The Impacts of Weighting Functions on the Robust Performance of a Multi-Axial Piezoelectric Stage

The Impacts of Weighting Functions on the Robust Performance of a Multi-Axial Piezoelectric Stage

Fu-Cheng Wang* and Ru-Chang Wu

Department of Mechanical Engineering, National Taiwan University, Taiwan

(Received 18 February 2013; Accepted 1 April 2013; Published on line 1 June 2013)
*Corresponding author: fcw@ntu.edu.tw
DOI: 10.5875/ausmt.v3i2.188

Abstract: This paper applies robust control strategies to a piezoelectric transducer (PZT) stage, and investigates the influences of weighting functions on the system performance. The designed controllers are implemented for experimental verification, and are shown to significantly improve aspects of the system performance, such as settling time, overshoot, and root-mean-square error. The developed loop-shaping design procedures can be directly applied to general PZT systems.

Keywords: robust control; loop-shaping; weighting; gap; stability margin; PZT; nano-stage

Introduction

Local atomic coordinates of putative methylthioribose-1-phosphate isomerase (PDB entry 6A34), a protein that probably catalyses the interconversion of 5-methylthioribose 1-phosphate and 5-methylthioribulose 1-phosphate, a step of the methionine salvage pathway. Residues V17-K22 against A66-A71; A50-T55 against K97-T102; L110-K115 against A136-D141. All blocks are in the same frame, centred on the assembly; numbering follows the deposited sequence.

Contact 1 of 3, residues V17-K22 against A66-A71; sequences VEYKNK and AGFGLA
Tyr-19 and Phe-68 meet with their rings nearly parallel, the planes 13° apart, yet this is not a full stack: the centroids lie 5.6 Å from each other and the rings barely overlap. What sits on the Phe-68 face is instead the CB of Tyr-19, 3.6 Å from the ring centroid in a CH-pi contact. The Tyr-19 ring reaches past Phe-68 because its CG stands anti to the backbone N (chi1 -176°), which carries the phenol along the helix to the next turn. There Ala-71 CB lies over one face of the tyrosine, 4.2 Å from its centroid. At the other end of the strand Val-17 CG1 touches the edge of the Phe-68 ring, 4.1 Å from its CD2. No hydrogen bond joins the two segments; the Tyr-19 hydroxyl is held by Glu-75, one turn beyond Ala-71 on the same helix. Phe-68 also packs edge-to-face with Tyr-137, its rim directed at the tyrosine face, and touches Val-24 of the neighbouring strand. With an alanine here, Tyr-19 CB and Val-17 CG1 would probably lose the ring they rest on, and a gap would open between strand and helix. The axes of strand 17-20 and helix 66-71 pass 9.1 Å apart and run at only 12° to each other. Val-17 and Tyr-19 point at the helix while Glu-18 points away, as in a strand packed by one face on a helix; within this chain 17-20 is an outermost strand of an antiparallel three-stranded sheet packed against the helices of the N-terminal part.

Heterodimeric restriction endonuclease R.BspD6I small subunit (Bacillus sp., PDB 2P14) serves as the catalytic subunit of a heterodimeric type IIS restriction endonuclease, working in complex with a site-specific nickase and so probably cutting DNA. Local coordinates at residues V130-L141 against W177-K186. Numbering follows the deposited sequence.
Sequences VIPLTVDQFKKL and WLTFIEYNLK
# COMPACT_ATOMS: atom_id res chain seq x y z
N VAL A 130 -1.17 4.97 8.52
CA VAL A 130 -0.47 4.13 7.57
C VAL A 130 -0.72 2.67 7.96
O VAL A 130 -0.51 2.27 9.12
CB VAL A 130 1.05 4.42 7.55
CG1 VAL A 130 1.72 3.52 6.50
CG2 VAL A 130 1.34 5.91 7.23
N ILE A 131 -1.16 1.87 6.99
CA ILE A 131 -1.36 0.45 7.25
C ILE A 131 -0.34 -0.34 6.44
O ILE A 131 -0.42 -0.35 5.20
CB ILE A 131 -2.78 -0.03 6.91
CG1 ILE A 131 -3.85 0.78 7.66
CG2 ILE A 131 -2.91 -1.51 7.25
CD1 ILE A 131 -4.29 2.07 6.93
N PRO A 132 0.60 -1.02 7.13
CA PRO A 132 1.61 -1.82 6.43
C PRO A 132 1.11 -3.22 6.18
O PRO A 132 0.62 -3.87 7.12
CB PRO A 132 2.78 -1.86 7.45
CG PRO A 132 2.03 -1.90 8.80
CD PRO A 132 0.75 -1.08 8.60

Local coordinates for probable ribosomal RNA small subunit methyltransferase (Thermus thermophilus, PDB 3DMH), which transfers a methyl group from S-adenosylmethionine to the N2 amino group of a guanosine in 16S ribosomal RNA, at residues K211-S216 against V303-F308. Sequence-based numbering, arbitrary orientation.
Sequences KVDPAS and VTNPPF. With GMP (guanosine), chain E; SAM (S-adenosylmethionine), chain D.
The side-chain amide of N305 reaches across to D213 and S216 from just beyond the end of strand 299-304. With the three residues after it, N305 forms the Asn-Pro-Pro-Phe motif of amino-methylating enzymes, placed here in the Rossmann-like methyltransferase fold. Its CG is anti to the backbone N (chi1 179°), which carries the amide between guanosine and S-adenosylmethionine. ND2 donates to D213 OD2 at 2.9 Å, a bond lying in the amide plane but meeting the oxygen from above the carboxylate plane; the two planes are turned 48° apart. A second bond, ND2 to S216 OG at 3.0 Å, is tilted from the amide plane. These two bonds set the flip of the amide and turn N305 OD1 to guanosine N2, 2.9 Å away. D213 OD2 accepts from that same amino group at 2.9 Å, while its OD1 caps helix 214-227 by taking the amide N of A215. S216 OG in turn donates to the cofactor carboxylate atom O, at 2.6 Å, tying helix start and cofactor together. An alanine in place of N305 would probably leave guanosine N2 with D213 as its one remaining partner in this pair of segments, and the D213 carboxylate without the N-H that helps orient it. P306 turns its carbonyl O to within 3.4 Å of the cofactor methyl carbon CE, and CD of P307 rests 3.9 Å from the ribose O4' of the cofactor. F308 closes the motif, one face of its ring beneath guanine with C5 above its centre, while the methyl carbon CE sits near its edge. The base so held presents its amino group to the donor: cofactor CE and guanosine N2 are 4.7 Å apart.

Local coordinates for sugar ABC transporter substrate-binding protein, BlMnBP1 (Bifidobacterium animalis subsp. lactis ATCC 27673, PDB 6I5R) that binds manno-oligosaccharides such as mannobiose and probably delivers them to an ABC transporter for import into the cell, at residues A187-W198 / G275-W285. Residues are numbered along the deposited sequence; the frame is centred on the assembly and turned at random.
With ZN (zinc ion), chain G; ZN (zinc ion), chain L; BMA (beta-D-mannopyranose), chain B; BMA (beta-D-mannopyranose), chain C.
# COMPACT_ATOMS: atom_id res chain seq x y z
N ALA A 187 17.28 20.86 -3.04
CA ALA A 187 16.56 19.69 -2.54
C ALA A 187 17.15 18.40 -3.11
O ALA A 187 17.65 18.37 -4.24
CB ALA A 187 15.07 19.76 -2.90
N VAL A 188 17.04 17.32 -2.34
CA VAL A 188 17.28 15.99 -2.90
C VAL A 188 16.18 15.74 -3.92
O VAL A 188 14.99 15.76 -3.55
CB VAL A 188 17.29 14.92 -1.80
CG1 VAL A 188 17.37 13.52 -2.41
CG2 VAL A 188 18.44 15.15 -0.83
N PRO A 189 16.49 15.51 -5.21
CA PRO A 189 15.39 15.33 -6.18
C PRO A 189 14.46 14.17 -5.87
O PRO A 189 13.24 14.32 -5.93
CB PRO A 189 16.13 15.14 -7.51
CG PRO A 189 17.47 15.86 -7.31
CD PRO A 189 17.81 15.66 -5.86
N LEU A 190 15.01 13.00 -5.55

Advancements in technology and increased requirements for precision have prompted the application of the piezoelectric transducer (PZT) to achieve precision positioning because of its advantageous properties, such as high bandwidths and large driving forces. However, the nonlinear characteristics (e.g., hysteresis) might influence system performance and decrease the extent of precision that can be achieved. Therefore, many researchers have applied control techniques for improving the positioning precision of PZTs. For example, Kung and Fung used a neural network and proportional-integral (PI) control for a PZT actuator that achieved a maximum deviation of 0.8% [1]. [2] applied proportional-derivative (PD) and lead-lag control to drive a PZT and achieved a maximum error of 2.5μm . [3] integrated a long-range stage driven by ball screw mechanism and a short-range nano-precision PZT stage to accomplish a long travel table with linear accuracy of 10nm. The PZTs’ nonlinear effects (e.g., hysteresis) [4, 5] have been modeled by many nonlinear examples, such as the Bouc-Wen model [6], the Preisach Model [7], the Maxwell slop model [8] and the Prandtl-Ishlinskii Hysteresis Inverse model [9, 10], to describe PZT dynamics. However, these models might be too complicated for control design. Sethi et al. applied loop-shaping and LQR techniques to control a flexible beam, and showed that loop-shaping design can achieve better performance [11].